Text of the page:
When I first volunteered with EMI, I saw the importance of testing water firsthand. We were designing a master plan for a 26- acre Bible school property in Samfya, Zambia. There were numerous local water resources—from a municipal supply to an onsite borehole to a beautiful lake that adjoined the property. Our team came in with preconceived ideas about these sources and the ministry also had their own, differing thoughts. Water test results brought much needed clarity to the discussion and ultimately affected what we agreed on for the best water source and treatment solutions. The following article by EMI board member and volunteer, Rod Beadle, highlights some of the key objects to consider when testing water in the developing world.
—Jason Chandler, EMI WASH Ministry Program Manager
Why We Test
Water testing is a critical element of most EMI trips. The quality of water directly affects the health and well-being of the people within the ministries and communities that EMI serves. Water is the ultimate solvent. A wide variety of elements, some harmful and some beneficial, can be found dissolved or suspended in water. Understanding the contents and concentrations of potential pathogens and other elements in a given water supply allows for informed choices when selecting water sources and methods of treatment.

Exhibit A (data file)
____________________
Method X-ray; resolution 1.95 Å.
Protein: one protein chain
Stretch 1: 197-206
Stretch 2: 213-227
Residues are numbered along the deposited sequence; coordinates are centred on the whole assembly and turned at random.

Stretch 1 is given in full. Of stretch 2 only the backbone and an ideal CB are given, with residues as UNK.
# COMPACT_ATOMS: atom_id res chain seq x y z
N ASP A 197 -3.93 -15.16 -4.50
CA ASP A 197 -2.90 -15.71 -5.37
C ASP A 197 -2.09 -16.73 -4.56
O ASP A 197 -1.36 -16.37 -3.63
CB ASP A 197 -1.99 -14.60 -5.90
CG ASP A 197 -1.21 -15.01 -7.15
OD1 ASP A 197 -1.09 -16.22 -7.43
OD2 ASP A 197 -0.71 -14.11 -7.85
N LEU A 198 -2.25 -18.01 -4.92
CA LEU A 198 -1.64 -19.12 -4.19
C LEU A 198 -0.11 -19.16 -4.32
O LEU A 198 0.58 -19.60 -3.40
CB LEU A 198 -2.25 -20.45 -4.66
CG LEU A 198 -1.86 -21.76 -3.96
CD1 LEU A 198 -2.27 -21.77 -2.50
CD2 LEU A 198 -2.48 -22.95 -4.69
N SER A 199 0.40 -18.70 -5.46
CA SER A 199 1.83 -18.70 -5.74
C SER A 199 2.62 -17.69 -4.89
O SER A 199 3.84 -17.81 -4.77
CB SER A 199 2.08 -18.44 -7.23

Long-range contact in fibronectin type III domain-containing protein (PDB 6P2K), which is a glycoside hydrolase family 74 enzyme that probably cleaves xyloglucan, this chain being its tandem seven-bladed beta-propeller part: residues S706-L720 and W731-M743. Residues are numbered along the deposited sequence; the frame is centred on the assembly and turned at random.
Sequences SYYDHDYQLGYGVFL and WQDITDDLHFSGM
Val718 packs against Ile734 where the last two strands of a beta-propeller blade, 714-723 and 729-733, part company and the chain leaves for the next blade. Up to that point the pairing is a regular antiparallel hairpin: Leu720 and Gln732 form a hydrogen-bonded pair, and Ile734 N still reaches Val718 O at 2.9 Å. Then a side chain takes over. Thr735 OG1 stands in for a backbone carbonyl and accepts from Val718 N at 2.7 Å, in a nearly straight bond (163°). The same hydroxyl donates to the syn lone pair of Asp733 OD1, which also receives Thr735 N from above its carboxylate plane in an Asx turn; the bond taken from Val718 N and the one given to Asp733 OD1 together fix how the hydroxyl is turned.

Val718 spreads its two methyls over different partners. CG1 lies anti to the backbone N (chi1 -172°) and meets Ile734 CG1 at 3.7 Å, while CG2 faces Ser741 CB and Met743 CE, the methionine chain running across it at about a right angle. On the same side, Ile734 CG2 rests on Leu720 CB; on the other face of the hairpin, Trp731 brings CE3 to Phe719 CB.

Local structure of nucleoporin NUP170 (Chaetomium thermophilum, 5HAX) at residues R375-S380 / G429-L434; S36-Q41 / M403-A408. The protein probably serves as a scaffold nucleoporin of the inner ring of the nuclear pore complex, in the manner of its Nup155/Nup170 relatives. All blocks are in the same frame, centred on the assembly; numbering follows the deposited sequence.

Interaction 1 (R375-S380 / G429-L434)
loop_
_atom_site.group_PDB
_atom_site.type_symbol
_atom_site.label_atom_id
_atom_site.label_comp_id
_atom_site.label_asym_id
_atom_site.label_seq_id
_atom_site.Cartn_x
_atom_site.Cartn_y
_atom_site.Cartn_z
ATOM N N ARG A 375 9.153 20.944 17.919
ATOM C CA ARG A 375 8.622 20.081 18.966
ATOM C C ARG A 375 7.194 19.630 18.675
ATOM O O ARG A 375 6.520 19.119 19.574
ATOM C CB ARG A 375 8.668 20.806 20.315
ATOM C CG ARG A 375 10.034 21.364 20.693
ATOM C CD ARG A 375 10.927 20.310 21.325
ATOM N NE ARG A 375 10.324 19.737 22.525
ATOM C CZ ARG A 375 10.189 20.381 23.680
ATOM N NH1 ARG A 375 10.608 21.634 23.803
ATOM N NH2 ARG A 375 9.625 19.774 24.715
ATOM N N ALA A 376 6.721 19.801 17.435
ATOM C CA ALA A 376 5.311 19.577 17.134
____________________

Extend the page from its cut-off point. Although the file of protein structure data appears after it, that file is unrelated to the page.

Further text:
What We Test
In the developing world context, testing is typically done for various chemical, physical, and biological parameters to establish the relative quality of the water source. The local and national government water quality standards for the project area should always be researched. However, the most commonly referenced standards and limits are provided by the World Health Organization (WHO) and the United States Environmental Protection Agency (EPA).
When analyzing the chemical content of water, the focus should be on elements that are harmful to human health and elements that are added to the water to improve its quality. If it is not certain which chemicals may be present, use of an in-country water-testing lab should be considered. This is especially important if the project is in an industrial area or near heavy mining activities.